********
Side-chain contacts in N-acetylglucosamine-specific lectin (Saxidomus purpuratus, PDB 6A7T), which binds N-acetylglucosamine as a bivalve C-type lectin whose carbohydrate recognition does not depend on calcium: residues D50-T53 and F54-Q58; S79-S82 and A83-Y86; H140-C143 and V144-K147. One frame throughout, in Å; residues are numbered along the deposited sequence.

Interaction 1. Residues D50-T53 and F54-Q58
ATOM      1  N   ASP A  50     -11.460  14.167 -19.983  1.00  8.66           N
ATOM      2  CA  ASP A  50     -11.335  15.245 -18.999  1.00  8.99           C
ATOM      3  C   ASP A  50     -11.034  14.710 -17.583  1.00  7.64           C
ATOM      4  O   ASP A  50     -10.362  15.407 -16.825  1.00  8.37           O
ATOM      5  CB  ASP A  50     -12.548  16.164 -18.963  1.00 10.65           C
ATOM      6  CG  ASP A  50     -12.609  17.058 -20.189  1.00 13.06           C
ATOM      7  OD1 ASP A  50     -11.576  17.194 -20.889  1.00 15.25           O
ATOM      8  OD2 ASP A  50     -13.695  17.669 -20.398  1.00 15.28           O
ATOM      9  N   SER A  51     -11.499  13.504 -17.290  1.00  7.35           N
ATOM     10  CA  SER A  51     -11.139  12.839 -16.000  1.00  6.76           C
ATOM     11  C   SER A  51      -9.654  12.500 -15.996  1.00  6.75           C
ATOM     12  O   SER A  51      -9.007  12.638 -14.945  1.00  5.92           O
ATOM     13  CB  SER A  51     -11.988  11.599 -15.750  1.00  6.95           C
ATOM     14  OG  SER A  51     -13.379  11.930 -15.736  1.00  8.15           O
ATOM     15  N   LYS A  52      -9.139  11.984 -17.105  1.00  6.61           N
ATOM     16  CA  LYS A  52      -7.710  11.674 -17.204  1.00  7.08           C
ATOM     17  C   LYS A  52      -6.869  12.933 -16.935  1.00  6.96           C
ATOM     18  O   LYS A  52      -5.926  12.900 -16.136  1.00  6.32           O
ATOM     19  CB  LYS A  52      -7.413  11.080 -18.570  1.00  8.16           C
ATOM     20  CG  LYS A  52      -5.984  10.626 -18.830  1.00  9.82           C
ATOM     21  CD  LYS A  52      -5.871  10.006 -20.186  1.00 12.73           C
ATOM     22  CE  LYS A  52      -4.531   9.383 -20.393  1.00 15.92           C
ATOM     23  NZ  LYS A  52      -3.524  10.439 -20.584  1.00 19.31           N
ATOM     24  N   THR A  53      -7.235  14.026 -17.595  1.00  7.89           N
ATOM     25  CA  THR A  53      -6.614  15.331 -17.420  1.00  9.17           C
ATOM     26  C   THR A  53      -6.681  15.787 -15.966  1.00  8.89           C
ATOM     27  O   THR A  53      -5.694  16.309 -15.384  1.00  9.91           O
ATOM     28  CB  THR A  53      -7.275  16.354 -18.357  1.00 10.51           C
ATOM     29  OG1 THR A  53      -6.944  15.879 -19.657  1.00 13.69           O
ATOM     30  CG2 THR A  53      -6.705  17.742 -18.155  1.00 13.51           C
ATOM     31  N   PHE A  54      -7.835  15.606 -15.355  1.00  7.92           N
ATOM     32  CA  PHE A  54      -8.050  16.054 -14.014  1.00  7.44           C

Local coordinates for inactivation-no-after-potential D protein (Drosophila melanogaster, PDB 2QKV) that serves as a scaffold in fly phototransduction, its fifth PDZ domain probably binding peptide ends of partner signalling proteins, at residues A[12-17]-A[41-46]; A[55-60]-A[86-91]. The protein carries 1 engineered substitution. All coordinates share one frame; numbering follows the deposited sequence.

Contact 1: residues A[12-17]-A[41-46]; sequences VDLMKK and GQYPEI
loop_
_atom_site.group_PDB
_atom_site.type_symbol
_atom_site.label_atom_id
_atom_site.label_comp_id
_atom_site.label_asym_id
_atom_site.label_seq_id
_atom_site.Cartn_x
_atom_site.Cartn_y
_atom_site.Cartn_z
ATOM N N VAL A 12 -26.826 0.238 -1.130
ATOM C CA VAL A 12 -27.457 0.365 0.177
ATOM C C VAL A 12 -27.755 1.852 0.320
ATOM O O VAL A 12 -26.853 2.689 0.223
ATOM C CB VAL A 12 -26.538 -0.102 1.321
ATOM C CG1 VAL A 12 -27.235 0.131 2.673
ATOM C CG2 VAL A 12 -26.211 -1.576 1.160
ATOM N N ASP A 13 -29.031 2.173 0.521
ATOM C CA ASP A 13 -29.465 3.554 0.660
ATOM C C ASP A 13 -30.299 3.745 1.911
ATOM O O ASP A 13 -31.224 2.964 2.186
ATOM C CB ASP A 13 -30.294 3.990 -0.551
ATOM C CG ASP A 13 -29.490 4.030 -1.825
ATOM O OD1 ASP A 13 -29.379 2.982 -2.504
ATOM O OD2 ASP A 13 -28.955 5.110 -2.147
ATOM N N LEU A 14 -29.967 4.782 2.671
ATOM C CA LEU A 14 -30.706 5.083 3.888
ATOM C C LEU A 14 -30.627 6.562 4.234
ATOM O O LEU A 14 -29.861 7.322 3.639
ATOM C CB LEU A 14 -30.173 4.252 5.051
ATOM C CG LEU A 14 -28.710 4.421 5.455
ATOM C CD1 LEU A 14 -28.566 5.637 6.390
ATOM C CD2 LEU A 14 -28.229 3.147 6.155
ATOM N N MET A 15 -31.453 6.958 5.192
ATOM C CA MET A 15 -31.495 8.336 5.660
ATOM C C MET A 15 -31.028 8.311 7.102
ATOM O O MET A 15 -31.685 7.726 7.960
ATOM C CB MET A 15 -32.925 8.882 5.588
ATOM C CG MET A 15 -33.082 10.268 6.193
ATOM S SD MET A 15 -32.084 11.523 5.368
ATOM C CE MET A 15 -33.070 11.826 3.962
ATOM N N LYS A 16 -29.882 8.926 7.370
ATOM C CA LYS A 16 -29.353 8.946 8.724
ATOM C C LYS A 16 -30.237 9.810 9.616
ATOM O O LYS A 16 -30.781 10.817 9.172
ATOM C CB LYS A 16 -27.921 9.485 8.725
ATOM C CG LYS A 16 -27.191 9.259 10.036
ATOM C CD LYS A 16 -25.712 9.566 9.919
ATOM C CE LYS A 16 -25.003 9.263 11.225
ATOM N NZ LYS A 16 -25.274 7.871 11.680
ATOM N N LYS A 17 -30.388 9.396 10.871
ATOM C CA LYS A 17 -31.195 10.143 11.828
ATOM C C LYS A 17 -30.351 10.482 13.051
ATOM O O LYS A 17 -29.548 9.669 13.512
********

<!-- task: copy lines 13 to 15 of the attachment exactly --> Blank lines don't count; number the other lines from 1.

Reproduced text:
ATOM     11  C   SER A  51      -9.654  12.500 -15.996  1.00  6.75           C
ATOM     12  O   SER A  51      -9.007  12.638 -14.945  1.00  5.92           O
ATOM     13  CB  SER A  51     -11.988  11.599 -15.750  1.00  6.95           C